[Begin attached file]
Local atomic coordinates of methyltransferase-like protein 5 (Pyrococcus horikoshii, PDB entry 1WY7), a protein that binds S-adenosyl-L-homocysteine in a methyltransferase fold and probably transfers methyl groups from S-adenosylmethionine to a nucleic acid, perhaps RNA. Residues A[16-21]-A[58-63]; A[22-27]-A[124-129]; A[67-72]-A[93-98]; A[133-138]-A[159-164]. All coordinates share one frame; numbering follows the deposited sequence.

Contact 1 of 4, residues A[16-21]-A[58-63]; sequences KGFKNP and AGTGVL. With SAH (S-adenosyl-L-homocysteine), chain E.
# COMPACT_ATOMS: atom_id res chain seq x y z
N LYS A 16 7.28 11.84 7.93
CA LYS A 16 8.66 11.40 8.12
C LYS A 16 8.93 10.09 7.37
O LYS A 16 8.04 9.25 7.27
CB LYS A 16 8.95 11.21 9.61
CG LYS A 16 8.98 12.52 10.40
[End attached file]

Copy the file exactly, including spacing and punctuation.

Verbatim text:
Local atomic coordinates of methyltransferase-like protein 5 (Pyrococcus horikoshii, PDB entry 1WY7), a protein that binds S-adenosyl-L-homocysteine in a methyltransferase fold and probably transfers methyl groups from S-adenosylmethionine to a nucleic acid, perhaps RNA. Residues A[16-21]-A[58-63]; A[22-27]-A[124-129]; A[67-72]-A[93-98]; A[133-138]-A[159-164]. All coordinates share one frame; numbering follows the deposited sequence.

Contact 1 of 4, residues A[16-21]-A[58-63]; sequences KGFKNP and AGTGVL. With SAH (S-adenosyl-L-homocysteine), chain E.
# COMPACT_ATOMS: atom_id res chain seq x y z
N LYS A 16 7.28 11.84 7.93
CA LYS A 16 8.66 11.40 8.12
C LYS A 16 8.93 10.09 7.37
O LYS A 16 8.04 9.25 7.27
CB LYS A 16 8.95 11.21 9.61
CG LYS A 16 8.98 12.52 10.40